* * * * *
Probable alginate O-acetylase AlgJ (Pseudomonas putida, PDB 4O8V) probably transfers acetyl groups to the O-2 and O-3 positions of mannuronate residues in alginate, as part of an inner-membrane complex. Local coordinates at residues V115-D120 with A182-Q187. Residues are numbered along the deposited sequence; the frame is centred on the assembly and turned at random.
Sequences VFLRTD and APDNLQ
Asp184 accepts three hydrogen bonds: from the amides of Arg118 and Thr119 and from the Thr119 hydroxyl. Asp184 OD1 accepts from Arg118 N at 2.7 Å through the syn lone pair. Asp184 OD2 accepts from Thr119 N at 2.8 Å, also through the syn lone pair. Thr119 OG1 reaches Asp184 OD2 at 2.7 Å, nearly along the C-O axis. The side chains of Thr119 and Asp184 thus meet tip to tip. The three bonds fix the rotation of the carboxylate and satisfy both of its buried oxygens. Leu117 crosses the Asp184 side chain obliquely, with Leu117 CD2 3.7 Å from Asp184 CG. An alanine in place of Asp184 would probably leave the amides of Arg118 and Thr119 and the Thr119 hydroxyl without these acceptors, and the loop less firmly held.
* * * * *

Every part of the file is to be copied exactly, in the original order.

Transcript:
Probable alginate O-acetylase AlgJ (Pseudomonas putida, PDB 4O8V) probably transfers acetyl groups to the O-2 and O-3 positions of mannuronate residues in alginate, as part of an inner-membrane complex. Local coordinates at residues V115-D120 with A182-Q187. Residues are numbered along the deposited sequence; the frame is centred on the assembly and turned at random.
Sequences VFLRTD and APDNLQ
Asp184 accepts three hydrogen bonds: from the amides of Arg118 and Thr119 and from the Thr119 hydroxyl. Asp184 OD1 accepts from Arg118 N at 2.7 Å through the syn lone pair. Asp184 OD2 accepts from Thr119 N at 2.8 Å, also through the syn lone pair. Thr119 OG1 reaches Asp184 OD2 at 2.7 Å, nearly along the C-O axis. The side chains of Thr119 and Asp184 thus meet tip to tip. The three bonds fix the rotation of the carboxylate and satisfy both of its buried oxygens. Leu117 crosses the Asp184 side chain obliquely, with Leu117 CD2 3.7 Å from Asp184 CG. An alanine in place of Asp184 would probably leave the amides of Arg118 and Thr119 and the Thr119 hydroxyl without these acceptors, and the loop less firmly held.